On February 22, 1991, the NHAs Board of Directors passed Resolution No. 2126, approving the
sale of the subject lots to respondent Church at the price of P700.00 per square meter, or a total
price of P430,500.00.7 The Church was duly informed of this Resolution through a letter sent by
the NHA.8

On April 8, 1991, the Church tendered to the NHA a managers check in the amount of
P55,350.00, purportedly in full payment of the subject properties.9 The Church insisted that this
was the price quoted to them by the NHA Field Office, as shown by an unsigned piece of paper
with a handwritten computation scribbled thereon.10 Petitioner NHA returned the check, stating
that the amount was insufficient considering that the price of the properties have changed. The
Church made several demands on the NHA to accept their tender of payment, but the latter
refused. Thus, the Church instituted a complaint for specific performance and damages against
the NHA with the Regional Trial Court of Quezon City,11 where it was docketed as Civil Case
No. Q-91-9148.

On February 25, 1997, the trial court rendered its decision, the dispositive portion of which
reads:

WHEREFORE, premises considered, judgment is hereby rendered as follows:

1. Ordering the defendant to reimburse to the plaintiff the amount of P4,290.00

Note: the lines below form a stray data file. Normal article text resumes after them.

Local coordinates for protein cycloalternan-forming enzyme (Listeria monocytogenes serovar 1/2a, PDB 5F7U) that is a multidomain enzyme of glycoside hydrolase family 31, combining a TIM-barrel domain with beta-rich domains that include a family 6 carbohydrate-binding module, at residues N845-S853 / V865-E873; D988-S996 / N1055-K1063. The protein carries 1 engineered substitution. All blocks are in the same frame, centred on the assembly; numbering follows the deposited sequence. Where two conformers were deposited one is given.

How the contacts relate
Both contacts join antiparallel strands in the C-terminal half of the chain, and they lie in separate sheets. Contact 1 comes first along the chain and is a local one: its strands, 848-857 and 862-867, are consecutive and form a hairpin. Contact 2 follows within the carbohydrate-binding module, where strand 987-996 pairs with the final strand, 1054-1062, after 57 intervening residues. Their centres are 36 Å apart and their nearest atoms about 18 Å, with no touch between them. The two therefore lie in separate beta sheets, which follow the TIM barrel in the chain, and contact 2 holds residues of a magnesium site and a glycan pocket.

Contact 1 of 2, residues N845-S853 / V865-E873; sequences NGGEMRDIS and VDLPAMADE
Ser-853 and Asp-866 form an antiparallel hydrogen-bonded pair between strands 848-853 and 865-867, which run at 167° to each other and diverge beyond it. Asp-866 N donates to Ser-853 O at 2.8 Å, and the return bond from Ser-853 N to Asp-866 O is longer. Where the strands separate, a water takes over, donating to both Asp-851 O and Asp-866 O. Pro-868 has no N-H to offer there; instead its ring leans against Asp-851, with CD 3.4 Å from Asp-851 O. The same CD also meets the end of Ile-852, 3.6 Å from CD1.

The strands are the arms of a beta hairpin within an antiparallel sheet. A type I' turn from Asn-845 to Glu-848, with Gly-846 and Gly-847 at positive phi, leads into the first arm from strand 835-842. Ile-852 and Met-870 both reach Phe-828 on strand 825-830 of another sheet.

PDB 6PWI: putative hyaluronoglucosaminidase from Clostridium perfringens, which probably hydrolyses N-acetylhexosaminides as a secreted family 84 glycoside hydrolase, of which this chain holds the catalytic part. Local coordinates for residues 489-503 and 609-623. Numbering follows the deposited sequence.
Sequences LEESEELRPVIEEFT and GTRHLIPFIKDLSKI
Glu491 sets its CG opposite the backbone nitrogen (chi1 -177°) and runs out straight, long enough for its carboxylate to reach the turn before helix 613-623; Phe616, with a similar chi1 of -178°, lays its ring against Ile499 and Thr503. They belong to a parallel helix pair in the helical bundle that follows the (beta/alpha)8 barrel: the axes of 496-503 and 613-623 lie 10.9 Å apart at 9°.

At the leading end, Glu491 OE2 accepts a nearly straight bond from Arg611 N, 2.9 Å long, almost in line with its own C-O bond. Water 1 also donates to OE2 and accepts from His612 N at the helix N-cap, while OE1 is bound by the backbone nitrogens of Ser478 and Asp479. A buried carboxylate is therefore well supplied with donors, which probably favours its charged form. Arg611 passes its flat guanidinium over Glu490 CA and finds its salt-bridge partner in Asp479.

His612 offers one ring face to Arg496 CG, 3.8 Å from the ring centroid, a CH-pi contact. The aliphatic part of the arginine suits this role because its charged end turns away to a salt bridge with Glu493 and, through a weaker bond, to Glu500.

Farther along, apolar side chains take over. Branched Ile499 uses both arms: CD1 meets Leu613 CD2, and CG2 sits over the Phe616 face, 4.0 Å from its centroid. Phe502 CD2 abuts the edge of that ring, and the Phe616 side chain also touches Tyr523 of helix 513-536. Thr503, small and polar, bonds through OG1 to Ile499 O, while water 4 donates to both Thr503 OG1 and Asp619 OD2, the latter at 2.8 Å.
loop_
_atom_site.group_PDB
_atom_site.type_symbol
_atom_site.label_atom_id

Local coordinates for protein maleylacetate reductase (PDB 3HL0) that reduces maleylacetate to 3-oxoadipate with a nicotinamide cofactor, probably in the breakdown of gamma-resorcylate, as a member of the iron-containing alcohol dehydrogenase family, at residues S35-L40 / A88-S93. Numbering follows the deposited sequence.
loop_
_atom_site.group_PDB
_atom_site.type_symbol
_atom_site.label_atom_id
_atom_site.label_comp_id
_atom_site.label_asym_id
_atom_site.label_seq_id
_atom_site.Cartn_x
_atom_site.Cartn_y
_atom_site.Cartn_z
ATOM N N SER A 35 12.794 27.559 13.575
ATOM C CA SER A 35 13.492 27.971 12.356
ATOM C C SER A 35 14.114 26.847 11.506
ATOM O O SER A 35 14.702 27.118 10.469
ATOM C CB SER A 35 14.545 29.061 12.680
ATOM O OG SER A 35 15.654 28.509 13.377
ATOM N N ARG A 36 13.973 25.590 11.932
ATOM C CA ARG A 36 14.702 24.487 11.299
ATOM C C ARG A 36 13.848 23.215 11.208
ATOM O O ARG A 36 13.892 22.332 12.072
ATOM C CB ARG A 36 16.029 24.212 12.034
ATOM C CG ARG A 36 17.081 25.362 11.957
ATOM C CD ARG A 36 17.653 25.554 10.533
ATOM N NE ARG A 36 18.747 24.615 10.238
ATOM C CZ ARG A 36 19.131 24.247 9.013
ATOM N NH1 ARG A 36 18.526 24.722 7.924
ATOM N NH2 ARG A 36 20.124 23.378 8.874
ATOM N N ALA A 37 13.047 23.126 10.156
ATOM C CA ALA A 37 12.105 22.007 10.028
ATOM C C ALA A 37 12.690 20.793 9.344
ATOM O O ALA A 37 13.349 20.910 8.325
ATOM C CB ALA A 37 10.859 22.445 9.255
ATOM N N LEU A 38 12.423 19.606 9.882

representing the overpayment made for Lots 1, 2, 3, 18, 19 and 20;

2. Declaring that there was no perfected contract of sale with respect to Lots 4 and
17 and ordering the plaintiff to return possession of the property to the defendant
and to pay the latter reasonable rental for the use of the property at P200.00 per
month computed from the time it took possession thereof until finally vacated.
Costs against defendant.

SO ORDERED.12

On appeal, the Court of Appeals, affirmed the trial courts finding that there was indeed no
contract of sale between the parties. However, petitioner was ordered to execute the sale of the
lots to Grace Baptist Church at the price of P700.00 per square meter, with 6% interest per
annum from March 1991. The dispositive portion of the Court of Appeals decision, dated
February 26, 2001, reads:

WHEREFORE, the appealed Decision is hereby AFFIRMED with the MODIFICATION


that defendant-appellee NHA is hereby ordered to sell to plaintiff-appellant Grace Baptist
Church Lots 4 and 17 at the price of P700.00 per square meter, or a total cost
P430,000.00 with 6% interest per annum from March, 1991 until full payment in cash.

SO ORDERED.13

The appellate court ruled that the NHAs Resolution No. 2126, which earlier approved the sale
of the subject lots to Grace Baptist Church at the price of P700.00 per square meter, has not been
revoked at any time and was therefore still in effect. As a result, the NHA was estopped from
fixing a different price for the subject properties. Considering further that the Church had been
occupying the subject lots and even introduced improvements thereon, the Court of Appeals
ruled that, in the interest of equity, it should be allowed to purchase the subject properties.14

Petitioner NHA filed a Motion for Reconsideration which was denied in a Resolution dated
November 8, 2002. Hence, the instant petition for review on the sole issue of: Can the NHA be
compelled to sell the subject lots to Grace Baptist Church in the absence of any perfected
contract of sale between the parties?

Petitioner submits that the Court cannot compel it to sell the subject property to Grace Baptist